How Raymond Chandler Made a Killing at the Movies

by Hugh Tynan


"Wonderful what Hollywood will do to a nobody. It will make a radiant glamour queen out of a drab little wench who ought to be ironing a truck driver's shirts, a he-man hero with shining eyes and a brilliant smilereeking of sexual charm out of some overgrown kid who was meant to go to work with a lunch-box." Philip Marlowe

Hollywood wasn't always as indifferent to the raw materials of its movies as it is now. Back in the 40s and 50s, the big studios took a much more pro-active (ouch!) approach to acquiring stories and scripts. They had to. The auteurs were not nées yet. There was no scope for clever homages to past cinematic glories, because there simply hadn't been too many of those. Sam Goldwyn didn't buy beermats from Joe Esterhasz when his accountants told him he needed a major feature. Jack Warner was not given to the lazy 'snap up the rights to the next Grisham' method of film production. No: they were businessmen, goddammit, and they ran their affairs in a business like fashion. So they invited the cream of the international literary community to come and work for them under contract, paying them - sometimes very well - to congregate in writers' blocks and think. Write. Produce. Picture Barton Fink arriving onWilshire Boulevard, brimful of passion and ambition. Now forget him. Picture instead F.Scott Fitzgerald writing tripe to fuel his blood sugar levels, impressing everybody with his decency but receiving less and less party invitations as his boozy reputation spreads. Hold that image. At least it's historically accurate.

While on contract, the writers had little or no creative control over what they were writing. They were given assigned projects, co-operated and co-wrote, perhaps occasionally encouraged to dream up some kooky new idea. Generally, however, it was a case of 'It's Monday - we need a war movie by Friday' from the producers. It was hack work, in theory,but paradoxically it gave us some of the enduring classics of cinema history. Plus, it paid by the hour, and writers are habitually a lazy lot, and hence predisposed to holding endless story conferences in the studio bar and making a bit of cash at the same time. It was what they called the Golden Age of the studio system. Hollywood was one big party. The public couldn't get enough movies and the movie moguls couldn't get enough money, and the brilliant California sun beat down on the redwoods and the beaches and the Cadillacs. Pop into Musso and Frank's restaurant on Sunset any night of the week and you might meet George Bernard Shaw, William Faulkner, John Steinbeck, Erich Maria Remarque, Ernest Hemingway,J.B. Priestley, Christopher Isherwood, Bertolt Brecht, Graham Greene, Paul Gallico, P.G.Wodehouse or Thomas Mann.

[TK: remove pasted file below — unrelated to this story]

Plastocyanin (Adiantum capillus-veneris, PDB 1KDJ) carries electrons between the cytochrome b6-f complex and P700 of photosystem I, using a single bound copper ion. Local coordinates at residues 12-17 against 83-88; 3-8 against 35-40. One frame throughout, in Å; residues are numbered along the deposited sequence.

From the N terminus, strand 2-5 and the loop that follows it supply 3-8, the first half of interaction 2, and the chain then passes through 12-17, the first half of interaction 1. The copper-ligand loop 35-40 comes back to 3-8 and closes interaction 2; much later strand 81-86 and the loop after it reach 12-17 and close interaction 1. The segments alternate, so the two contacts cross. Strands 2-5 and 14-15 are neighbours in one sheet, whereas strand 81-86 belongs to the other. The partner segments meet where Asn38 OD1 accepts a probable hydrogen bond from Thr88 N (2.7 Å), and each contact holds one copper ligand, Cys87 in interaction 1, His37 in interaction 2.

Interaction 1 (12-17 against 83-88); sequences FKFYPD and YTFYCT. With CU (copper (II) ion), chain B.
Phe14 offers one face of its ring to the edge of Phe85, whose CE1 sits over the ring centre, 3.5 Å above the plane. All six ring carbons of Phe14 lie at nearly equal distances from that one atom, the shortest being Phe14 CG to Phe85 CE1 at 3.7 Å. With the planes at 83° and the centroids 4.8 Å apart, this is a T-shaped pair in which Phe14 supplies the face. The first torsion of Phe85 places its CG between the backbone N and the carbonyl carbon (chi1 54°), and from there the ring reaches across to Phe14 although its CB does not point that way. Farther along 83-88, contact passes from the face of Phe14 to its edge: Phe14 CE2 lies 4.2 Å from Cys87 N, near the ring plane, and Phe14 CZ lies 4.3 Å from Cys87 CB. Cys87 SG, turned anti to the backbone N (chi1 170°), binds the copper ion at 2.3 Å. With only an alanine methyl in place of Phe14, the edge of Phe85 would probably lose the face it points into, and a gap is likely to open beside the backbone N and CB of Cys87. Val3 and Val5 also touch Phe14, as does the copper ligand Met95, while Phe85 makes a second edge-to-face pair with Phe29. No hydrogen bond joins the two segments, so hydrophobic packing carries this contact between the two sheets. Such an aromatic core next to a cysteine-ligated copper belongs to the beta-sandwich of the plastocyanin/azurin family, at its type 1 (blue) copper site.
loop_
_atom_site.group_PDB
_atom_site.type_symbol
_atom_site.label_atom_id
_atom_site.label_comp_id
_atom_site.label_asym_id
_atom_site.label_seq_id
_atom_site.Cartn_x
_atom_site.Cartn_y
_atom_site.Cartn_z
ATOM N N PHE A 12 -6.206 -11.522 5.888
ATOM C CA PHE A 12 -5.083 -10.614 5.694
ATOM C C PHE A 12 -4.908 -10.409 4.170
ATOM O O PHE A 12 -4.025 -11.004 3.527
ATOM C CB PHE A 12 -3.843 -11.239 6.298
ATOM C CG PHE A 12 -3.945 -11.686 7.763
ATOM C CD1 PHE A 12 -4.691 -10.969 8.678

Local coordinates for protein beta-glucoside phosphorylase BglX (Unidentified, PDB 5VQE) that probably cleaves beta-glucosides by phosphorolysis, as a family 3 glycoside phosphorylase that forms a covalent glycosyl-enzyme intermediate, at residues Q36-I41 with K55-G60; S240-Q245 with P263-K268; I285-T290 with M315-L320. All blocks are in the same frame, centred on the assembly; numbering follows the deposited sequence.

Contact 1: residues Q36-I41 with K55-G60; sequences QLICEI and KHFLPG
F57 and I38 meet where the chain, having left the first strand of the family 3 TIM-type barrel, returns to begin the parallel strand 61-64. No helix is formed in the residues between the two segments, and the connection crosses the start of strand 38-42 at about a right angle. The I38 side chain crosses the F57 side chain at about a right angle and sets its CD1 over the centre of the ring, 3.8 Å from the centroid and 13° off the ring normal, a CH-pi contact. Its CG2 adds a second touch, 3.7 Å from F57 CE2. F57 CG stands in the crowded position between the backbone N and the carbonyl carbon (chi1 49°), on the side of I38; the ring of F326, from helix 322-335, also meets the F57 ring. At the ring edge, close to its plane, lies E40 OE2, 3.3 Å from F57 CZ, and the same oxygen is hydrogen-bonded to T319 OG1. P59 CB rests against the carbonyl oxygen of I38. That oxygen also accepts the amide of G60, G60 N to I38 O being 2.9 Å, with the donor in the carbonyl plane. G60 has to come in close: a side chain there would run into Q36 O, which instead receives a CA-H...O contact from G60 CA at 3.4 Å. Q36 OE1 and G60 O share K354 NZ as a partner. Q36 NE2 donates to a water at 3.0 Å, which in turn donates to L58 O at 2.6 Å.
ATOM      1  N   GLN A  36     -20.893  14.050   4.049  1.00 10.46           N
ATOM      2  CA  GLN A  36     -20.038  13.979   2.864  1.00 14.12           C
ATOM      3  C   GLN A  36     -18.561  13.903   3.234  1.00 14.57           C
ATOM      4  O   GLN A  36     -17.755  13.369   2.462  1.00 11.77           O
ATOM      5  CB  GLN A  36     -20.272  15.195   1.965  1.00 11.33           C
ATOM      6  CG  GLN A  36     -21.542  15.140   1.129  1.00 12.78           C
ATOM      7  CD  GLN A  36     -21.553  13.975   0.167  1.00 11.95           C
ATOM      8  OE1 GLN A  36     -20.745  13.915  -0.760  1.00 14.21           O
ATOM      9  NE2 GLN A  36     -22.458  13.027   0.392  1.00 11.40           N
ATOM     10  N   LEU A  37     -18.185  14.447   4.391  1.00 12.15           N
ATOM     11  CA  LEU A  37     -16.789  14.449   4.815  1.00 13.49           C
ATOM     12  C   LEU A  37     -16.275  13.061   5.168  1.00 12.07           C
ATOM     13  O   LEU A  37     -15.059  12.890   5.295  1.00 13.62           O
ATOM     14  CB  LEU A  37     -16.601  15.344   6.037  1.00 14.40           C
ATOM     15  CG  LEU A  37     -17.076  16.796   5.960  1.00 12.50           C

Or you could take the beach road to La Jolla, one of Los Angeles' many reluctant suburbs,where you could pay a call on hard-boiled crime novelist Raymond Chandler. He wouldn't let you in, of course. Sitting at the typewriter resisting the obligatory writer's addiction to the demon drink, while simultaneously attending to his infirm and elderly wife, he seemed very unlike the fictional tough-guy detective he created and immortalised, Philip Marlowe. He was. Although tough enough to tell J. Edgar Hoover to 'Go to hell!' in a crowded restaurant, Raymond Chandler was, after all, entering his sixties. Nevertheless, he still had some of themost creative years of his already-remarkable life before him.

Chandler's legacy in modern cinema -particularly film noir - is quite extensive, at least equal to his literary influence, which forged in granite the stereotype of the wise-cracking trench-coated-private-dick of the mean streets, cynically relating his adventures as they occur (in fact, he has been credited with introducing the voice-over narrative technique to film). Like many other writers however, he experienced an ideological difficulty with the often mundane, sometimes base and always - ugh! - commercial work of screenwriting. True, most writers happily accepted the studio buck, swallowed their pride and got on with the sergeant's pep talk to the men before he sends them over the top. But others moaned about the debasement of their art,or the liberties which wayward directors were taking with their finely-honed masterpieces. Thelatter type usually ended up writing recriminatory and bitter novels exposing the rotten heart of Tinseltown when the money ran out, or when they could prostitute their talent no more. Chandler did (The Little Sister - indicted by Anthony Boucher for its scathing hatred of the human race); Fitzgerald did (The Last Tycoon); so too did Nathaneal West (The Day of the Locust) and Aldous Huxley (After Many A Summer Dies The Swan).